Odom meter at full speed
BY ROSS SILER, Staff Writer
Article Last Updated:10/11/2006
09:54:04 PM PDT
EL SEGUNDO - It was the first exhibition game and the second week of October, but Lakers forward Lamar Odom didn't look like a player who went weeks this summer without picking up a basketball.
Odom led the Lakers with 18points, six assists and fiverebounds in 28 minutes of Tuesday's 94-79 win over Utah in Fresno, a reassuring performance considering he once wondered if he would play this season in the wake of his infant son's death.
For eight minutes at the start of the third quarter, Odom was the best player on the floor. He took Utah's Carlos Boozer off the dribble for two layups, connected on a 3-pointer in transition and set up forward Luke Walton for another 3.
Odom also grabbed four rebounds and pushed the ball the other way after each one. It was no coincidence the Lakers took a 12-point lead in what had been a close game at halftime.
"It was good for me individually to have a game like that to start the season off," Odom said Wednesday, "being aggressive, attacking, things like that."
After the game, Odom said he was "playing with the spirit of two people in me," referring to his son, Jayden. The day before, Odom said he wished training camp would last "four or five more days" for the sake of getting him in shape.
Odom also said the game was a learning experience in how to play without Kobe Bryant, who is recovering from knee surgery. The only blemish on his night came in missing three free throws in the fourth quarter as he tired.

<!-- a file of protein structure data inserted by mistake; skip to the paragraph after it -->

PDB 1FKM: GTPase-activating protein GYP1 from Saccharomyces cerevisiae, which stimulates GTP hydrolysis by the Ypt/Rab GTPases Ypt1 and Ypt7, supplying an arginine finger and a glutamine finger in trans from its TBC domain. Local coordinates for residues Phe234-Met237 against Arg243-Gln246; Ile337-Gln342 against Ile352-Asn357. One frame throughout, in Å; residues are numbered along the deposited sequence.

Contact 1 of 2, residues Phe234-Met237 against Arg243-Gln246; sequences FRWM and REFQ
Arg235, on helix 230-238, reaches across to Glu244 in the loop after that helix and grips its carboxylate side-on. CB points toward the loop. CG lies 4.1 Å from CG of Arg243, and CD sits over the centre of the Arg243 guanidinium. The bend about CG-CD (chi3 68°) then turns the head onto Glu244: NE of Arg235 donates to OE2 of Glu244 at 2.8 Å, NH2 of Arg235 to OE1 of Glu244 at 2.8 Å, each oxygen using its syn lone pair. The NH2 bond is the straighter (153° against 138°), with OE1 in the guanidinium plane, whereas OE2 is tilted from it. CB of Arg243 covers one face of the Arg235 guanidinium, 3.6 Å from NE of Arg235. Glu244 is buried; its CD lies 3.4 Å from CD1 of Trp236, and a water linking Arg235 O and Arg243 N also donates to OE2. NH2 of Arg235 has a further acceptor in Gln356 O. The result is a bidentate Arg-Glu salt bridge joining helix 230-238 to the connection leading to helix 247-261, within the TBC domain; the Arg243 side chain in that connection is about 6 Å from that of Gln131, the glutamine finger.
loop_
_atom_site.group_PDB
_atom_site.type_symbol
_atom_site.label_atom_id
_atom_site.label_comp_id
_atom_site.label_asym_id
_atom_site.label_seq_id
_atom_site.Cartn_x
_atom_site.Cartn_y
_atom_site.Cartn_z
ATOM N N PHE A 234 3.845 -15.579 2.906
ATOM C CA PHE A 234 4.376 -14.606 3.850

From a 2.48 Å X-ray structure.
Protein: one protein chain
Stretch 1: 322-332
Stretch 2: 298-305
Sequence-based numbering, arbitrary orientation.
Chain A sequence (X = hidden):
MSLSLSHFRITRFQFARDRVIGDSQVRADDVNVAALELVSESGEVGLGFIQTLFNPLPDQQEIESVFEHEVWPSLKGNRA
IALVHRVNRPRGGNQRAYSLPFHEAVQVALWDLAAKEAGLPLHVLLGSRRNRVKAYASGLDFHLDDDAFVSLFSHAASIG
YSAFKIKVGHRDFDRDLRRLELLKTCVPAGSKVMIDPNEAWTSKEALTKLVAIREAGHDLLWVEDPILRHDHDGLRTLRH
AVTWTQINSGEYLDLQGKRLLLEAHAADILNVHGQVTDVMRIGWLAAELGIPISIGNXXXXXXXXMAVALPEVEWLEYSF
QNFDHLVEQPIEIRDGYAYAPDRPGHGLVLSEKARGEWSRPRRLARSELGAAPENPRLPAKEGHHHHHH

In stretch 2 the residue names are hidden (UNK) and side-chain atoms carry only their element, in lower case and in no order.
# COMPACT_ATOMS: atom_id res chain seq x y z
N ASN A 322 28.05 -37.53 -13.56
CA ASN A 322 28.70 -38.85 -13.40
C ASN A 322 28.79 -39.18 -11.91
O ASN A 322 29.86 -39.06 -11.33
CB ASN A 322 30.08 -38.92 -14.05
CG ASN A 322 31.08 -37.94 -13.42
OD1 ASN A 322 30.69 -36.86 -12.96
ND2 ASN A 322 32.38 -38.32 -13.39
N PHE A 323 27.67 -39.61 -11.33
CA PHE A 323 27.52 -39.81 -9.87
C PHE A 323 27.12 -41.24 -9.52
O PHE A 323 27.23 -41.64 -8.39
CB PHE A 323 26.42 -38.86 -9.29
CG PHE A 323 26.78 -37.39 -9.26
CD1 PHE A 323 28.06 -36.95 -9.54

Even with the tragedy in his life, Odom has retained his sense of humor. With Kwame Brown teasing him as he answered questions Wednesday, Odom declared that Brown could lead the team in rebounding.
The laughter grew as Odom adjusted those expectations upward.
"He can lead the league if he really wanted to," Odom said.
"That dude right there steals so many rebounds," Brown fired back.
"Now it's almost like, `Just box out and let him get it."'
The lowlight for teenage center Andrew Bynum came in the third quarter Tuesday as he showed off a great spin move only to come up short on a point-blank shot at the rim.
Bynum was so upset he smacked himself in the head a couple of times, to everyone's surprise.
Lakers assistant coach Kurt Rambis said: "I told him at the timeout, `Andrew, I was going to chew you out for not using your left hand but I saw that you already beat yourself up, so I let it go."'
Rookie guard Jordan Farmar was so excited to play that he got up and went to check in when Ronny Turiaf's name was called in the third quarter. Farmar had to save face and sit down as quickly as possible, squeezing in next to assistant Brian Shaw.
Farmar did play the last 4:19 and gave the Lakers a jolt of energy, finishing with three points and two steals.
The coaches have taken to counting the number of times Farmar gets his hands on the ball in practice. His record so far is seven, which counts deflections and steals. Farmar is committed to moving his hands as much as he moves his feet on defense.
Jackson sighting - almost:
Lakers coach Phil Jackson watched gamefilm and stayed for all of practice, but left before reporters were allowed in the gym.